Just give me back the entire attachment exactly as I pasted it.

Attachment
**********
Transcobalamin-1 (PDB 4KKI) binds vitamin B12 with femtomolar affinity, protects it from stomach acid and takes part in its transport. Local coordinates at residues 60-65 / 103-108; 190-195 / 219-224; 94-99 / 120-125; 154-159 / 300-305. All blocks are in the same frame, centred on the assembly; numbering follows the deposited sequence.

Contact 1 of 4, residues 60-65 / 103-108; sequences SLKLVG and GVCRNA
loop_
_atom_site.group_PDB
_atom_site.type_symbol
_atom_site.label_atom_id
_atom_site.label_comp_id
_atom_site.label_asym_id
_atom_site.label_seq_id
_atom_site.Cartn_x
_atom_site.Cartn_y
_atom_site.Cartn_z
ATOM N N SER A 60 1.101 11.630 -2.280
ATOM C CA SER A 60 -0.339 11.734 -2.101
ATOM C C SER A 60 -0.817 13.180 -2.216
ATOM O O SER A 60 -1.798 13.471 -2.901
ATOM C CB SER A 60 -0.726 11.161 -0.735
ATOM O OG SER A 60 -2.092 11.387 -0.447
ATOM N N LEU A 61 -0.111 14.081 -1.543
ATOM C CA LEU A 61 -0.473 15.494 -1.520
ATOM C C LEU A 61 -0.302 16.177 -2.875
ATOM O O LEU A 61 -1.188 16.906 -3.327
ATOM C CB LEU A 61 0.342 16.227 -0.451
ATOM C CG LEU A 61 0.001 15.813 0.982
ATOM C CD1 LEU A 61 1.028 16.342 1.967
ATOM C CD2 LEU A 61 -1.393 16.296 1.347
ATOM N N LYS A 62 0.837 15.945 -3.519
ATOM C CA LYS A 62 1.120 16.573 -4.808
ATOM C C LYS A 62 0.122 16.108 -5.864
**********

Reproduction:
Transcobalamin-1 (PDB 4KKI) binds vitamin B12 with femtomolar affinity, protects it from stomach acid and takes part in its transport. Local coordinates at residues 60-65 / 103-108; 190-195 / 219-224; 94-99 / 120-125; 154-159 / 300-305. All blocks are in the same frame, centred on the assembly; numbering follows the deposited sequence.

Contact 1 of 4, residues 60-65 / 103-108; sequences SLKLVG and GVCRNA
loop_
_atom_site.group_PDB
_atom_site.type_symbol
_atom_site.label_atom_id
_atom_site.label_comp_id
_atom_site.label_asym_id
_atom_site.label_seq_id
_atom_site.Cartn_x
_atom_site.Cartn_y
_atom_site.Cartn_z
ATOM N N SER A 60 1.101 11.630 -2.280
ATOM C CA SER A 60 -0.339 11.734 -2.101
ATOM C C SER A 60 -0.817 13.180 -2.216
ATOM O O SER A 60 -1.798 13.471 -2.901
ATOM C CB SER A 60 -0.726 11.161 -0.735
ATOM O OG SER A 60 -2.092 11.387 -0.447
ATOM N N LEU A 61 -0.111 14.081 -1.543
ATOM C CA LEU A 61 -0.473 15.494 -1.520
ATOM C C LEU A 61 -0.302 16.177 -2.875
ATOM O O LEU A 61 -1.188 16.906 -3.327
ATOM C CB LEU A 61 0.342 16.227 -0.451
ATOM C CG LEU A 61 0.001 15.813 0.982
ATOM C CD1 LEU A 61 1.028 16.342 1.967
ATOM C CD2 LEU A 61 -1.393 16.296 1.347
ATOM N N LYS A 62 0.837 15.945 -3.519
ATOM C CA LYS A 62 1.120 16.573 -4.808
ATOM C C LYS A 62 0.122 16.108 -5.864